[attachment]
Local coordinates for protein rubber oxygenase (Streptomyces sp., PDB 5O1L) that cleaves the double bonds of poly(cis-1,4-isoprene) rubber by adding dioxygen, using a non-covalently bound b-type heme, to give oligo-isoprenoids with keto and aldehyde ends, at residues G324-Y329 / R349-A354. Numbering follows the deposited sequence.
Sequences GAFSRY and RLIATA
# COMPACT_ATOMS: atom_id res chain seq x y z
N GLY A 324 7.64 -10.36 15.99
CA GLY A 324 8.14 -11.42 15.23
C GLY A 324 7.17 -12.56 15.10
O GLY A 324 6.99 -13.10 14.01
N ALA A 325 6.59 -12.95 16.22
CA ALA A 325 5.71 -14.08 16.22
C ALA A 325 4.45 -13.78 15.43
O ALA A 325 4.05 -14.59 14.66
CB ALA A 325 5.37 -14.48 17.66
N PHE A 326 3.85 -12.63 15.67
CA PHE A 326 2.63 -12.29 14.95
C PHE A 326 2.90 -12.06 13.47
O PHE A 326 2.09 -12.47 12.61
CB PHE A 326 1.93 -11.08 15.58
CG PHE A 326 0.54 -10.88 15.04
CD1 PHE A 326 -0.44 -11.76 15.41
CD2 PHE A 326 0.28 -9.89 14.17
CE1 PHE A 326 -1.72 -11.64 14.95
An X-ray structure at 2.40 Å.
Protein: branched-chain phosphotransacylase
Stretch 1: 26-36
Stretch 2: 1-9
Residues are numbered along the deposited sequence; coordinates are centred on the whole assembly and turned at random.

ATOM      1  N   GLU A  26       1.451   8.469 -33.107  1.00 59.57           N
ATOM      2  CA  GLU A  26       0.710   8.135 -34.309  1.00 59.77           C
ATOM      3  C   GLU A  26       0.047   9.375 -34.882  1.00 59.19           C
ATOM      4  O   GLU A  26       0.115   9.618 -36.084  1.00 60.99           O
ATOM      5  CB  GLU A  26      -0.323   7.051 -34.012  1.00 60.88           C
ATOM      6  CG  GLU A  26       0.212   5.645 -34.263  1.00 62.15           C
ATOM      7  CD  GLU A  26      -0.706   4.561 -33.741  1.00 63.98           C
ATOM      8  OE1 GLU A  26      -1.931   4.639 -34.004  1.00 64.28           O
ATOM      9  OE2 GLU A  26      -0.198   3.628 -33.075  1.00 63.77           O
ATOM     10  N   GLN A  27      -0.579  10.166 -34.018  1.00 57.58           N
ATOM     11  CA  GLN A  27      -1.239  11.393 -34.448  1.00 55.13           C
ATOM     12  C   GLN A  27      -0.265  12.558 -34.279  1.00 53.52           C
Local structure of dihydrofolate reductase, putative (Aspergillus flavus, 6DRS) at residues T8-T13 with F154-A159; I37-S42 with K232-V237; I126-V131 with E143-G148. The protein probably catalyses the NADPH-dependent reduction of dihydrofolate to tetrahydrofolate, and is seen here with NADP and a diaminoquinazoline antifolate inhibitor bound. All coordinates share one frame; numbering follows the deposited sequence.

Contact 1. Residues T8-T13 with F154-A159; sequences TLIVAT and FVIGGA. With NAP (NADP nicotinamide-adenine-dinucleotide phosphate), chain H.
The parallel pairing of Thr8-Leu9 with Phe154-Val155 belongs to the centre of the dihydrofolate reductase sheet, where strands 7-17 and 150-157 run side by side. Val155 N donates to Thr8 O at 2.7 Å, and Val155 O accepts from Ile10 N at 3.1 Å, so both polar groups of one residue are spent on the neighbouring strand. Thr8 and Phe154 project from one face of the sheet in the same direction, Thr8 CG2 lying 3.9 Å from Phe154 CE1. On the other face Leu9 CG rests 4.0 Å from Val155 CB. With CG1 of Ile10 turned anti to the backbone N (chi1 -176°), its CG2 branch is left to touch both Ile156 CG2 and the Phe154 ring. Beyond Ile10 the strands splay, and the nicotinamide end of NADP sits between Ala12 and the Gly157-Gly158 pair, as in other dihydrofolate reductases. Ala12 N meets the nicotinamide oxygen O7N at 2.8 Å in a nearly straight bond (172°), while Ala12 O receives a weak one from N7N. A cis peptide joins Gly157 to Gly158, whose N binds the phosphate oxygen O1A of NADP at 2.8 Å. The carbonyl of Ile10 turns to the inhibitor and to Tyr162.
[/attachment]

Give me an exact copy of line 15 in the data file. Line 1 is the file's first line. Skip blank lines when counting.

C PHE A 326 2.90 -12.06 13.47